I lean over. “PAC bot personality chips.”

“Huh.”

I frown at him. “Have you been skipping your classes? You know I pay for those.”

He shuffles from one foot to the other. “Nope. I go to ‘em all. Perfect attendance.”

“You suck at lying. Do I need to sit in class with you? Make sure you’re actually learning?”

He raises his hands in surrender, looking mortified at the idea. “Realms, no! Please don’t do that. I’ll go, promise.”

I sigh and hand him the list. “Just get to work on these orders. And stay quiet; you’re talking too loud.” I wave Mino away while I power up my airscreen to make sure the train’s system will automatically reset in five minutes and resume its original speed. Which also means we have four and a half minutes to get everything we need and get out of there.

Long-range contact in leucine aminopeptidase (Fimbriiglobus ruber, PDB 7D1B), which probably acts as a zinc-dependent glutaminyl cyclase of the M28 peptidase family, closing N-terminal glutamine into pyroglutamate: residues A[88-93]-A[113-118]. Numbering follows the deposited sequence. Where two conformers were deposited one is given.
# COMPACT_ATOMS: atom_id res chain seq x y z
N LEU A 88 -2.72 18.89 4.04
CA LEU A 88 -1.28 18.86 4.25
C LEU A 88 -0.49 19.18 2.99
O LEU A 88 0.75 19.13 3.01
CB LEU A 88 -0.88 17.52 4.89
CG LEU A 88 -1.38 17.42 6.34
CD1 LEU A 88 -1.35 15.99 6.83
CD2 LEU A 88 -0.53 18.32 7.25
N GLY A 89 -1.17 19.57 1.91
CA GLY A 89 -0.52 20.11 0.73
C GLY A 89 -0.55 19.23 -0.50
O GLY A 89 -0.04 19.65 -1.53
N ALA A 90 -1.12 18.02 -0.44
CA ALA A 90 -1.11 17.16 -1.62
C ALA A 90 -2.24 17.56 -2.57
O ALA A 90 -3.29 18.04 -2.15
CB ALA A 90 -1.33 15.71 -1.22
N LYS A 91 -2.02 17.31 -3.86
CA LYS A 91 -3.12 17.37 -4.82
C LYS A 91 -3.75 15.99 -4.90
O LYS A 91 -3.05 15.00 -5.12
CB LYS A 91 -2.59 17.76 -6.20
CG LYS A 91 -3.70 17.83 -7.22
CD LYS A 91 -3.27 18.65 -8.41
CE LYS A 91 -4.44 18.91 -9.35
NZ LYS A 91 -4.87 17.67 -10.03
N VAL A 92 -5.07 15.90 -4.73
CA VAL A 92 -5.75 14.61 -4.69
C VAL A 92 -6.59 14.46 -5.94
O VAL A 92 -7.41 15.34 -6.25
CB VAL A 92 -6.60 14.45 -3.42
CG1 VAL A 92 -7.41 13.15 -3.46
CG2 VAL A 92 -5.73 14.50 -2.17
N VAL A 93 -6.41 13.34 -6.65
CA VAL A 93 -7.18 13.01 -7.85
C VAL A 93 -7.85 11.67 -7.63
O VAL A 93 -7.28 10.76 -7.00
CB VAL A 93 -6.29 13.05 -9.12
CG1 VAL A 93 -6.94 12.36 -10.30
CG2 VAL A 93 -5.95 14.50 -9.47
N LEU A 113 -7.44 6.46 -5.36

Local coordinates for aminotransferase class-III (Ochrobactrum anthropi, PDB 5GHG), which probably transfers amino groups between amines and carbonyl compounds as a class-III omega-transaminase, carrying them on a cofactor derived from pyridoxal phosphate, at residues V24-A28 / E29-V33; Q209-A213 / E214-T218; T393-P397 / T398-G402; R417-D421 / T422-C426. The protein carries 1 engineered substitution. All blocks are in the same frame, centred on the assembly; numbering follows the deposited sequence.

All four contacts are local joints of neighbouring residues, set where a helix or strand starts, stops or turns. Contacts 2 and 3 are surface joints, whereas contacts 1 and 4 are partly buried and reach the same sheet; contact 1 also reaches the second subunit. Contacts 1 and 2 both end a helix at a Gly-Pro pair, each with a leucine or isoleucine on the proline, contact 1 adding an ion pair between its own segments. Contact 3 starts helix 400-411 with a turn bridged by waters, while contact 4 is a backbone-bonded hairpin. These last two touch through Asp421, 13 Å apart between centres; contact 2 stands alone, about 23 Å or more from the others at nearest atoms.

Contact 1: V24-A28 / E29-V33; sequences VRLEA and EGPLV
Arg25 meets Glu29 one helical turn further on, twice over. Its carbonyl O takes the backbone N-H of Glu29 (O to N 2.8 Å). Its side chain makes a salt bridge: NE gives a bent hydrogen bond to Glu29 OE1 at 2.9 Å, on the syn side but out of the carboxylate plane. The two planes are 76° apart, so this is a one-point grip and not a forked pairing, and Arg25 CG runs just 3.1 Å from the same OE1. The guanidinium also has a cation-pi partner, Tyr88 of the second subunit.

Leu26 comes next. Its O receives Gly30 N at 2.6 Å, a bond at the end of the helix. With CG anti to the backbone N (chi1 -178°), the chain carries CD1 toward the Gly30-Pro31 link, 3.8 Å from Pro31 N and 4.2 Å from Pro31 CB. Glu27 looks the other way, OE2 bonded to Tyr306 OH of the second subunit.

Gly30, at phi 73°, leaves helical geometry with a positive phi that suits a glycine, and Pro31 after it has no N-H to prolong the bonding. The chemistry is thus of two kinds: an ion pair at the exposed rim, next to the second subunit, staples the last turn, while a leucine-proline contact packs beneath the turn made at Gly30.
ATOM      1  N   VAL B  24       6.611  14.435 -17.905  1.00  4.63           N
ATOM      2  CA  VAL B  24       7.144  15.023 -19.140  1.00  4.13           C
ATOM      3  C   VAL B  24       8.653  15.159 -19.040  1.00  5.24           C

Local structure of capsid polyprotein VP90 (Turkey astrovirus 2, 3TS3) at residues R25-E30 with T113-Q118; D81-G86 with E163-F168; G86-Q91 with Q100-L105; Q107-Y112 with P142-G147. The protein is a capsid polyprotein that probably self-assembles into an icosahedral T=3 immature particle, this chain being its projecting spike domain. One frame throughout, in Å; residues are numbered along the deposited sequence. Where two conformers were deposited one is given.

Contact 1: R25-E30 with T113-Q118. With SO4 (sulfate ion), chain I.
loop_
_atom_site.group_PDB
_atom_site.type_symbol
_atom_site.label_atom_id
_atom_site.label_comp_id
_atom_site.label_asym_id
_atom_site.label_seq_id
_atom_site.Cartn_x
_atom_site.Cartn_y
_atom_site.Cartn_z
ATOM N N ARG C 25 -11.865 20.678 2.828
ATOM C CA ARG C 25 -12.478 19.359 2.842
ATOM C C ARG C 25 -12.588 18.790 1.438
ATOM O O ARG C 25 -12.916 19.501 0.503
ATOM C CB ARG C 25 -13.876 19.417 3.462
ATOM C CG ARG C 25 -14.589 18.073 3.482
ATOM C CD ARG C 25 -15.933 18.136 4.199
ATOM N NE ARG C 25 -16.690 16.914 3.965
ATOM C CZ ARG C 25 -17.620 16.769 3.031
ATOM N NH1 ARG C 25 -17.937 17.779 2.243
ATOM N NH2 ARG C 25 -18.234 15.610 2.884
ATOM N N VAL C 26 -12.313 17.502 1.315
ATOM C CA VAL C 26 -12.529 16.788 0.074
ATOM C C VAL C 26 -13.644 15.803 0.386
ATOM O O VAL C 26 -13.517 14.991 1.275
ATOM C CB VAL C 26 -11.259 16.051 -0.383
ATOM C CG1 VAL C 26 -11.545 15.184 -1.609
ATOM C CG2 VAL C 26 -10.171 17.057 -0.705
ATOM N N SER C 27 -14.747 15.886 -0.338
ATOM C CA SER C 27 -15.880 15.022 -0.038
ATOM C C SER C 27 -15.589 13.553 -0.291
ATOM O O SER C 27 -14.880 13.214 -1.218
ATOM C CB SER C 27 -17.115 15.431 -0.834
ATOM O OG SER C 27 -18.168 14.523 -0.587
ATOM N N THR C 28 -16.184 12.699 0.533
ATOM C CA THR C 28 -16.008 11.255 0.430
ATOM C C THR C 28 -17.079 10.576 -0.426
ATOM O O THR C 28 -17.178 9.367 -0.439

I comb through the compartment quickly, stuffing anything moderately valuable into the bags: tiny cleaning bots, tins of food, bottles of sweet juice, and jars of ground coffee.

Mino opens the door to the next compartment, straining with the effort. He darts inside and picks up various trinkets to add to his collection. He’s rather fond of old holographic picture frames. We have a drawer in our room filled with shiny, onyx-colored cubes.

Mino sticks his head around the door, pointing a skinny finger behind him. “Juni! Juni, look!”

“Shhh! The Enforcers might hear you!” I hiss.

“Nah, they’re too far away.” He gives me a cheeky grin. “Bet I can outrun them.”

I scoff and return the grin. “Oh yeah? Maybe we should see who can outrun them better.”